Treasures of Afghanistan visit Washington
Washington Travel Blog› entry 20 of 66 › view all entries
Late one sunny August afternoon I went to see Afghanistan: Hidden Treasurers from the National Museum, an exhibit at the National Gallery of Art. The exhibit, from the
The Hidden Treasurers exhibit displays a collection of ancient artifiacts discovered in Afghanistan during the 20th century.
The exhibit is organized around the four archaeological sites in which the artifacts were discoverd. Each represents a different epoch and culture ranging from the Bronze Age (ca 2200 BCE) to the second century CE.
Tepe Fulloi in northern Afghanistan is the earliest site.
The city of Ai Khanum was founded in the wake of Alexander the Great’s conquest of Bactria. Flourishing around 400-300 BCE, the city was laid out in the classical Greek style. Artificats retrieved from the site are typically Greek: Corinthain columns, sculptures, and architectural details. Jutting out of a wall is a waterspout with a jovial gargoyle-like Greek face. The spout or spigot was still in working condition when discovered.
Ancient storerooms at Begram were found to contain artifacts from Greece, Rome, Egypt,and China. Striking here are the Egyptian glass objects: colorful goblets and figurines of fish. So too are the ivory carvings from India, thought to have been inlaid details for wooden furniture. Whey were they collected there? The site was not a tomb or palace. Could it have been something as pedestrian as a distribution warehouse where luxury objects from distant lands were readied for trade along the Silk Road?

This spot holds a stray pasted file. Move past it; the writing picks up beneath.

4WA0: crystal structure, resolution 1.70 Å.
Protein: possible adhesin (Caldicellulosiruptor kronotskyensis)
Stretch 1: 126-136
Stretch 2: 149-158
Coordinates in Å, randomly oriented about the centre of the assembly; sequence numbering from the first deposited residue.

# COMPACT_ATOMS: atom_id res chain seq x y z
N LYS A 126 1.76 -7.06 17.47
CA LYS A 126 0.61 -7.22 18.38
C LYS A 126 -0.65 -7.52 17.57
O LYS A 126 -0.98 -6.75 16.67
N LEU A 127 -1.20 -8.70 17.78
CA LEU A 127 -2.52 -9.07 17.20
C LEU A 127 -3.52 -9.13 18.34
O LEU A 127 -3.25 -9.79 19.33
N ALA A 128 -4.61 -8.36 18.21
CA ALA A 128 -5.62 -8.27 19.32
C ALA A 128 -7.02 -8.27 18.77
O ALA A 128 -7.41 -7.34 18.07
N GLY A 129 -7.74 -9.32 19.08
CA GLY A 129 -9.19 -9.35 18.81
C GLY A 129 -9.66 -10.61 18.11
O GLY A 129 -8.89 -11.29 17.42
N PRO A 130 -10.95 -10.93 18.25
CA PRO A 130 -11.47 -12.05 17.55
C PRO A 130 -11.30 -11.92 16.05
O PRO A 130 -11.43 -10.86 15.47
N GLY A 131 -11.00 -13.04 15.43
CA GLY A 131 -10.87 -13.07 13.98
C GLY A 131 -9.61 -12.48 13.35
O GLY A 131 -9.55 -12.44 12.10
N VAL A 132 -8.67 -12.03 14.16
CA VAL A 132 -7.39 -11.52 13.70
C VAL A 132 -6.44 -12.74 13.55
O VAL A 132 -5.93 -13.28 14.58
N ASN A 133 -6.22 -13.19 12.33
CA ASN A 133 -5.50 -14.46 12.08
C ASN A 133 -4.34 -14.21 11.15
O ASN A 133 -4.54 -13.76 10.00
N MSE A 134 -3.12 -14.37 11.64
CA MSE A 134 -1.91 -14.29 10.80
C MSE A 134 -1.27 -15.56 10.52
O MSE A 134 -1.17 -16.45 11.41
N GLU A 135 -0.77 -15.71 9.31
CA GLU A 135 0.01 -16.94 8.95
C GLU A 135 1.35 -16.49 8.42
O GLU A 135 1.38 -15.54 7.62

Tillya Tepe was a buiral site for a nomadic people that displaced the Greek-influenced culture in Bactria in the second century CE.
I found one of the most impressive items to be one of the smallest. A gold figure of Aphrodite is only a few centimeters in length, yet the workmanship is amazing. So, too, is the evidence of multicultural influences. The body of the figure is Grecian, but the classically drapped Greek goddess has Persian wings and Indian bracelets and a forehead dot! The single piece attests to Afghanistan’s important position in the Silk Road trade route between East and West and of the many cultures that have passed through this crossroads and influenced the region’s history.
The motto of the Kabul National Musuem, “A nation stays alive when its culture and history stay alive," is displayed at the conclusion of the exhibit.
The exhibit will also travel to San Francisco, Houston, and New York City.